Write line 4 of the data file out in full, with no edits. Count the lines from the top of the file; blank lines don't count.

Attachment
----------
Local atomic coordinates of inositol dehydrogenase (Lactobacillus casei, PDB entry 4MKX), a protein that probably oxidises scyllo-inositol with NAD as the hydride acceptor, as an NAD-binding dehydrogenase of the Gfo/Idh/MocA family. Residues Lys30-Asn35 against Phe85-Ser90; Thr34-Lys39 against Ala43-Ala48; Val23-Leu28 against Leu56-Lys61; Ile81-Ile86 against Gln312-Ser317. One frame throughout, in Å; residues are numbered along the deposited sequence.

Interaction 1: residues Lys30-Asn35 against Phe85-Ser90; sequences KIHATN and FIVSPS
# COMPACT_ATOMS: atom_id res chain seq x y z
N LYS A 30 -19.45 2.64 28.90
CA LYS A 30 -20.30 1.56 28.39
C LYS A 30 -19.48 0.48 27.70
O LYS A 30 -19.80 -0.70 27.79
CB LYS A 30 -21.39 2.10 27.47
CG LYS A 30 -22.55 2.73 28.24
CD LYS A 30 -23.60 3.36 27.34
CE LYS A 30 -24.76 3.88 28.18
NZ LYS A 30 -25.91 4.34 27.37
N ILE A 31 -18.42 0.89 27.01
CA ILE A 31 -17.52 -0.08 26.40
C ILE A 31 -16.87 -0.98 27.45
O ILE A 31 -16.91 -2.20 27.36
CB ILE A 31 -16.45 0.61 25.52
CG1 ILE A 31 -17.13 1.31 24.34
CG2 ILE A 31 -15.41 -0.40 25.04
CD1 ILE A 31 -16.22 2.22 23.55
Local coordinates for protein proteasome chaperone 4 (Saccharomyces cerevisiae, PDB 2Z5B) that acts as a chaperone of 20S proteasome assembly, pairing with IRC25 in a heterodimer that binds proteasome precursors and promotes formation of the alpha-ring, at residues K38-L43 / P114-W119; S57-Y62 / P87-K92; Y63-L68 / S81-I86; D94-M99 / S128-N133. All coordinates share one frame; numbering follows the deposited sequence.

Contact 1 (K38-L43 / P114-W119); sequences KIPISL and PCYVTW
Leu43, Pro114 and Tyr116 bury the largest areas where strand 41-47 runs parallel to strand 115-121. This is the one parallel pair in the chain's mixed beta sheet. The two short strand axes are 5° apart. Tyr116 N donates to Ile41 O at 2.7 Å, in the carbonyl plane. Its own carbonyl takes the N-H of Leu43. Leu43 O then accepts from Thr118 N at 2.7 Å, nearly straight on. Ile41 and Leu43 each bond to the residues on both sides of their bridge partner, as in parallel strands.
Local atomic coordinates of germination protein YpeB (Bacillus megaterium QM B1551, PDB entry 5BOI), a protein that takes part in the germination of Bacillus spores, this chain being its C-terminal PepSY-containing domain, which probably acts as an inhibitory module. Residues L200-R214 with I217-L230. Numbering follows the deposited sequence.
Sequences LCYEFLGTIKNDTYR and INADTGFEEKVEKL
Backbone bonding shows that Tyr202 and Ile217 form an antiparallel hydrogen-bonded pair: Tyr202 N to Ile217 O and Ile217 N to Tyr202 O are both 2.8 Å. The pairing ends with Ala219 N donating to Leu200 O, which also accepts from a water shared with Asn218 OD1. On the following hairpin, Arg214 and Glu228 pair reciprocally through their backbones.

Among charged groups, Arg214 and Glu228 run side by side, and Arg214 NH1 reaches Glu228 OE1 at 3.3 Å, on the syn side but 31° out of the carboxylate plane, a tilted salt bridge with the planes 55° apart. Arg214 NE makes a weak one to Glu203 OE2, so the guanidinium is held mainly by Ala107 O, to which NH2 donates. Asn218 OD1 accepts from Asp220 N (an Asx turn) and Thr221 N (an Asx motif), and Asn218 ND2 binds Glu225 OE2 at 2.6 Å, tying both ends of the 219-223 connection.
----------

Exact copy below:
N LYS A 30 -19.45 2.64 28.90